Croatia, Kyrgyzstan to adopt biometric ID documents, Philippines funds enrollment phase
Under a new amendment to the Identity Card Act, biometric digital identity cards are in development for Croatian citizens. The card will contain individual biometric identifiers, for example a facial image and two fingerprints (from the left and right hands) in interoperable digital formats, reports Hrt News.
Croatian parliament adopted the new Identity Card Act to implement the Regulation of the European Parliament and European Council (which will come into force in August next year) with the aim to strengthen the security of identity cards and residence documents of EU citizens.
A mobile app is also in development in Croatia, to facilitate the use of the identity card on a mobile device, incorporating increased security. After activating the electronic part of the digital ID card, the citizen will be able to download the mobile ID app, where they can log on to the Electronic ID Card Portal. The e-Citizens system will enable electronic signing via mobile phones or other devices, and digital certificates stored on the ID card chip will only be accessible via a smart card reader connected to a computer.
“We will be able…via mobile phones or tablets, to literally sign our documents” said Bernard Gršić, State Secretary of the Central State digital society development office. Citizens will not be charged extra for this new service.
Under the amendment, persons aged 70 and over will be issued an identity card with a duration of 40 years, while teenagers of 16 will also need to apply for an identity card. The identity card will contain a two-letter mark of the Republic of Croatia printed in negative in a blue rectangle surrounded by 12 yellow stars. The law comes into force on August 2, 2021 and previously issued ID cards will be valid until their expiration date.
Kyrgyzstan launches new biometric passports
Kyrgyzstan announced the introduction of its long-awaited biometric passports for its citizens, originally planned to be implemented in 2019, reports Rfe/rl’s Kyrgyz Service. The passports contain a microchip holding electronically authenticated information, and according to the MKK (The State Registration Service), will consist of 34 pages and cost citizens just under $5. The MKK says those who frequently travel can obtain a 52-page biometric passport at a cost of about $5.30.
The MKK announced on December 18 that the new biometric passports have been made by German company; Muhlbauer ID Services GmbH, and will be available starting on January 1, 2021.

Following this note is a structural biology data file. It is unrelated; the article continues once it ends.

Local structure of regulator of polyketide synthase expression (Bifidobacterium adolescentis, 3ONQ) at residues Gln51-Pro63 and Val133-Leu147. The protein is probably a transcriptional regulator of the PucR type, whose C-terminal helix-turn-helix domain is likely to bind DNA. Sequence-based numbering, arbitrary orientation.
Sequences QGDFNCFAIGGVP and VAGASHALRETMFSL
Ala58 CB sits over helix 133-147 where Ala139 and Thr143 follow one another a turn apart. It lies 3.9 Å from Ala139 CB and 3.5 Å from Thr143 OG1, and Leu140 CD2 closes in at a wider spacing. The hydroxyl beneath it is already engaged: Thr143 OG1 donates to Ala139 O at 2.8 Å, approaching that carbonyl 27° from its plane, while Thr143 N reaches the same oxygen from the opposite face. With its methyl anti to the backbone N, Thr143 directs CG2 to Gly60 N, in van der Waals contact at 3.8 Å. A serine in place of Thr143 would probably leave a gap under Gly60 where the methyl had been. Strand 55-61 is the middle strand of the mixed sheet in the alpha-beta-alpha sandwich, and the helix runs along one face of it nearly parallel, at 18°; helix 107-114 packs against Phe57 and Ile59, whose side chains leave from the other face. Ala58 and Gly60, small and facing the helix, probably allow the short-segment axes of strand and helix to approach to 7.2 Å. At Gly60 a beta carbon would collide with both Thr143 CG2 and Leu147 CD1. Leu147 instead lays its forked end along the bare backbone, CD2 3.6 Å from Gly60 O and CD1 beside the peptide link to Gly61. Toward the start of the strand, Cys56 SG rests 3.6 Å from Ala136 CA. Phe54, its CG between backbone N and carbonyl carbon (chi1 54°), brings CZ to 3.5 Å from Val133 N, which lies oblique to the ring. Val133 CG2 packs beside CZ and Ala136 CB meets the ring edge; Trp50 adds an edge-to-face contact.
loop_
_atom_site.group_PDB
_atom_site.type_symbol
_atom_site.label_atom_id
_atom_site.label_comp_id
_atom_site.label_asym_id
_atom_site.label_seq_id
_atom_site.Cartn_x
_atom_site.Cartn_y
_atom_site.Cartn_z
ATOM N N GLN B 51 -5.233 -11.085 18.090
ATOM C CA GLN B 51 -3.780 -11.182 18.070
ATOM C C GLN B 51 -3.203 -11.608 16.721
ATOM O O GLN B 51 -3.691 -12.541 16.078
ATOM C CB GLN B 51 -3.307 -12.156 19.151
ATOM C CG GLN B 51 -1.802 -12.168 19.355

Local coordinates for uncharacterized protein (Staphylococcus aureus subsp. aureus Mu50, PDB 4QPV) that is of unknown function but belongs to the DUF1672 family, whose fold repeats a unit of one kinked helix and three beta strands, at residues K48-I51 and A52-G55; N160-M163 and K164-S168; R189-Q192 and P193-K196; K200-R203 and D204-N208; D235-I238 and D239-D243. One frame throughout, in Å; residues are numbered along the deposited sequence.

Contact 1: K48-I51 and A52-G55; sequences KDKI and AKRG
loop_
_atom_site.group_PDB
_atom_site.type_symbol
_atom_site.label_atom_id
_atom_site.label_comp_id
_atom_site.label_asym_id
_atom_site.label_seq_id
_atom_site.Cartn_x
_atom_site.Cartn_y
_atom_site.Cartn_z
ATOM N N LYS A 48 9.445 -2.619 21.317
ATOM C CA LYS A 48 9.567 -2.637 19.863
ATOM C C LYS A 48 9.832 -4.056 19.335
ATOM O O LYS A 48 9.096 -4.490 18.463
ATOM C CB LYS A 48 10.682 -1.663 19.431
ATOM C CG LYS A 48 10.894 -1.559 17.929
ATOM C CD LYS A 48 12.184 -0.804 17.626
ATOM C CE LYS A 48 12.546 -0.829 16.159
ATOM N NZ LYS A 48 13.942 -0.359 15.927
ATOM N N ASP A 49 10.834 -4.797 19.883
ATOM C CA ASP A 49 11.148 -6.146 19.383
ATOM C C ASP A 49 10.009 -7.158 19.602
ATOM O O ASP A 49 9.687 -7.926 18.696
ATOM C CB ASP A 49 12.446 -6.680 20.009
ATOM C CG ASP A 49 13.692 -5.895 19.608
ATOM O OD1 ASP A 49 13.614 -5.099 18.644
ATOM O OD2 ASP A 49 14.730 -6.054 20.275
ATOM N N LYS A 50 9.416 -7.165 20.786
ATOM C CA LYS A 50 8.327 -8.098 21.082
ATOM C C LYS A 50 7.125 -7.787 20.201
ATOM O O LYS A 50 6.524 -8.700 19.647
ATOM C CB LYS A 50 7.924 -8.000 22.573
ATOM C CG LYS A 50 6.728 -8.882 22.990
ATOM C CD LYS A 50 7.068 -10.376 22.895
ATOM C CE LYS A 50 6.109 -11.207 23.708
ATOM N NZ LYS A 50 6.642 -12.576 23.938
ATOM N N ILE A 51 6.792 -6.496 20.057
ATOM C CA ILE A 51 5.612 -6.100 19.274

Kyrgyz Foreign Minister, Chyngyz Aidarbekov said the lack of biometric passports could have been the reason Kyrgyzstan was included on the U.S. list suspending the issuance of visas (which can lead to permanent residency) for citizens of Eritrea, Kyrgyzstan, Myanmar, Nigeria, Sudan, and Tanzania. U.S. officials said the six countries had failed to meet U.S. security and information-sharing standards, reports Radio Free Europe Radio Liberty.
$73M USD in funding to be put towards national identity system for the Philippines
Funding has been allocated for millions of Filipino citizens to be registered in the new biometric national identity system by the end of 2022.
Presidential Spokesperson Harry Roque confirmed an additional budget of 3.52 billion Filipino Pesos (about US$73 million) will be made available for the 2021 registration of 20 million individuals to the Philippine Identification System (PhilSys). The overall budget for PhilSys in 2021 will be PHP11.6 billion ($240 million), the Manilla Standard reports.
Pre-registration for the national ID system began in October; step one involves representatives from the Philippine Statistics Authority physically collecting demographic information from registrants. Step two begins in January 2021, for the enrolment of biometrics such as fingerprints and iris scan. There will also be deployment of registration kits to the target provinces and the task force training for the Step 2 registration, says Philippine Statistics Authority Assistant Secretary Rosalinda Bautista.
The final step is the release of the IDs; the cards will be stored with a 12-digit PhilSys number or personal serial number (PSN) which never changes, and a 16-digit PhilSys card number. Bautista added that the PhilID system complies with the Data Privacy Act of 2012 wherein the collected data and information would automatically be encrypted into the server.
“We have classified our biometrics data to be highly sensitive and highly confidential,” says Aida Yuvienco, director for DICT’s Management Information System Services. This means cases of hacking or attempted stolen identity will not work, because the data will not be able to be read by a third party.
“As of December 11, we have already registered for step one 8.7 million [Filipinos]. And we are hoping by the end of the year, we would exceed 10 million. So that’s a very good start,” said Acting Socioeconomic Planning Secretary Karl Chua in an online forum. Chua added that of the 8.7 million registrants to date, 89 percent do not have bank accounts because they do not have any sufficient IDs or other requirements to set up such. After the biometrics have been processed, Land Bank will co-locate in the registration center to immediately open the individuals’ bank account, Chua notes, this is a step towards financial inclusion for all Filipinos.
In 2018, Duterte signed into law the National ID System Act, putting into process an official identification card for all citizens which consolidates and interconnects previously issued government IDs; also serving as a valid proof of identity for all Filipinos and resident aliens (for whom it will have a limited validity period). The National Economic and Development Authority has set a target for 50 million registrations for 2021, whilst the Philippine Statistics Authority is hoping to register 70 million Filipinos.